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February might not be an ideal time to drive a convertible in Western New York.

But this is the Buffalo Auto Show, when car enthusiasts come in from the cold and, in the case of the new Ford Thunderbird, picture warmer days ahead.

"It's a beauty," said Matthew Adams, a show visitor who was admiring the shiny red vehicle. "It's one heck of a car."

Adams was just browsing, but auto dealers are hoping the T-Bird and the dozens of other autos on display at the Buffalo Convention Center will spark enthusiasm and persuade show visitors to stop by the dealerships. The show began Wednesday and runs through Sunday.

The T-Bird, which Ford Motor Co. is rolling out later this year, is considered one of the show's leading attractions. Ford is making only 20,000 to 25,000 of them this year, with the cheapest version carrying a sticker price of about $35,000.

Towne Ford in Orchard Park has been allotted nine T-Birds this year; four of them are still available, said salesman Michael Gray.

Automakers are hopeful that vehicles like the T-Bird will give people something different to come to the showroom to see and get excited about.

Analysts and the automakers themselves have projected that U.S. auto sales will reach between 16 million and 16.5 million units, which would be the third-highest year ever but down substantially from 2000's record 17.4 million. Locally, new-car and truck sales were down about 3.4 percent from 1999, but still came in at a strong 70,048.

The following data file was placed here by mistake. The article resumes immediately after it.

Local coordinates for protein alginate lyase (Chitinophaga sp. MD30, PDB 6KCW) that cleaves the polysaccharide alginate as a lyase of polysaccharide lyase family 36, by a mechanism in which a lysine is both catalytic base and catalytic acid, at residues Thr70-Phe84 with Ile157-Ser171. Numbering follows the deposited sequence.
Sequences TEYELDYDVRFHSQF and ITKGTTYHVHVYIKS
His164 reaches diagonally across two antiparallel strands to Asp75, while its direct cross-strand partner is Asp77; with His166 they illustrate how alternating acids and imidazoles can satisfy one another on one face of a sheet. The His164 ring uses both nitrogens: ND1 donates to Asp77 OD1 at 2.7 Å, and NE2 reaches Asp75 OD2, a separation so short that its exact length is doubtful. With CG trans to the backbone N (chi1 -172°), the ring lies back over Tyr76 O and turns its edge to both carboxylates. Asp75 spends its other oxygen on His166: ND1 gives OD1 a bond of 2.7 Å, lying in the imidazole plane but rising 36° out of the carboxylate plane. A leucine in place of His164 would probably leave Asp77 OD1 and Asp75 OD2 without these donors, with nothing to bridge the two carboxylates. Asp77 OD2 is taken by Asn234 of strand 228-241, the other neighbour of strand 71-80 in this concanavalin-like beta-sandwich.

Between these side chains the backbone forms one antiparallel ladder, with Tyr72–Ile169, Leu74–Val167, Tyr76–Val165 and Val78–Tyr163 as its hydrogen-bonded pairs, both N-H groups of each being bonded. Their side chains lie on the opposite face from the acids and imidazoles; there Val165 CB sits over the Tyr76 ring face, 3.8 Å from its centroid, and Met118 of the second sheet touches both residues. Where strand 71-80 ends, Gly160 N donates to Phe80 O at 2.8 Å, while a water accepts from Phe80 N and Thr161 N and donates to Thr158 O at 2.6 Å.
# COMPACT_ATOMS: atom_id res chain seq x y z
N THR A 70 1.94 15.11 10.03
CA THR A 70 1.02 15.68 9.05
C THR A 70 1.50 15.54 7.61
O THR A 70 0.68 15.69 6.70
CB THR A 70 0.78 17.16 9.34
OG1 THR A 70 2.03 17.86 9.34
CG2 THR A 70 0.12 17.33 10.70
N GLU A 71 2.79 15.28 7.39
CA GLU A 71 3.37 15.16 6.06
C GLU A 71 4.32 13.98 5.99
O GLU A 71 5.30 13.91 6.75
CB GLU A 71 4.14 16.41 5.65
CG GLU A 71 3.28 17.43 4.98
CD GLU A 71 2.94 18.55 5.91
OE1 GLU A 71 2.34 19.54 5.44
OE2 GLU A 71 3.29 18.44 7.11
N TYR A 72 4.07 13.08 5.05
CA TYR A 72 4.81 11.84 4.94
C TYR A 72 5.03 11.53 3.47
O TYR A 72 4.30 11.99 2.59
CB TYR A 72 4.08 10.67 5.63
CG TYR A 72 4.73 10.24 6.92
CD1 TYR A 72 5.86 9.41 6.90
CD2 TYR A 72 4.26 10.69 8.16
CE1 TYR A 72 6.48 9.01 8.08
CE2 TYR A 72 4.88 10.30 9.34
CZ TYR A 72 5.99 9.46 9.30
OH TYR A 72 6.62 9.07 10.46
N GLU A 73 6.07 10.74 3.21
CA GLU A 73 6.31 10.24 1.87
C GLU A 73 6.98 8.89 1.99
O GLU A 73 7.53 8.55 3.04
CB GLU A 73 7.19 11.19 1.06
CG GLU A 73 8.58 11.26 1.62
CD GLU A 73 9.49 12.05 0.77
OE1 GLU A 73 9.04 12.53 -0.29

Gray said the annual show gives people an opportunity to look over what they like away from a sales floor.

"At the dealership, we always look forward to the auto show because we know the slower season has ended," Gray said.

Despite talk of a slowing economy, visitors to the show who said they're interested in buying said they're more concerned about finding a good vehicle for the money.

"I'm in the market, but I'll see what's out there," said visitor Joe Reno, who currently drives a 1994 Mitsubishi Diamante. "If something turns me on and the price is right, I'll consider it."

Ron Gustas and Terry Heppner of Evans were considering SUVs. "The Hyundai seems like a pretty good car for the money," Gustas said.

With a crowd already lined up in the lobby, the show kicked off with an opening ceremony that included 83-year-old James Testa, who was General Motors' oldest active hourly worker when he retired last fall. Testa worked at GM for 52 years.

This year's show is paying tribute to the people who built the auto industry in Western New York, including the roughly 7,800 autoworkers still living in the area, said Paul Stasiak, president of the Niagara Frontier Automobile Dealers Association.

Testa was joined at opening by 10-year-old Martin Battaglia, an avid car fan who learned to identify autos before he was 2 years old and visits the show each day with his family.

The show plans a number of giveaways, including a chance to win a car each day. Visitors will also find a variety of new-production and concept cars to look over.

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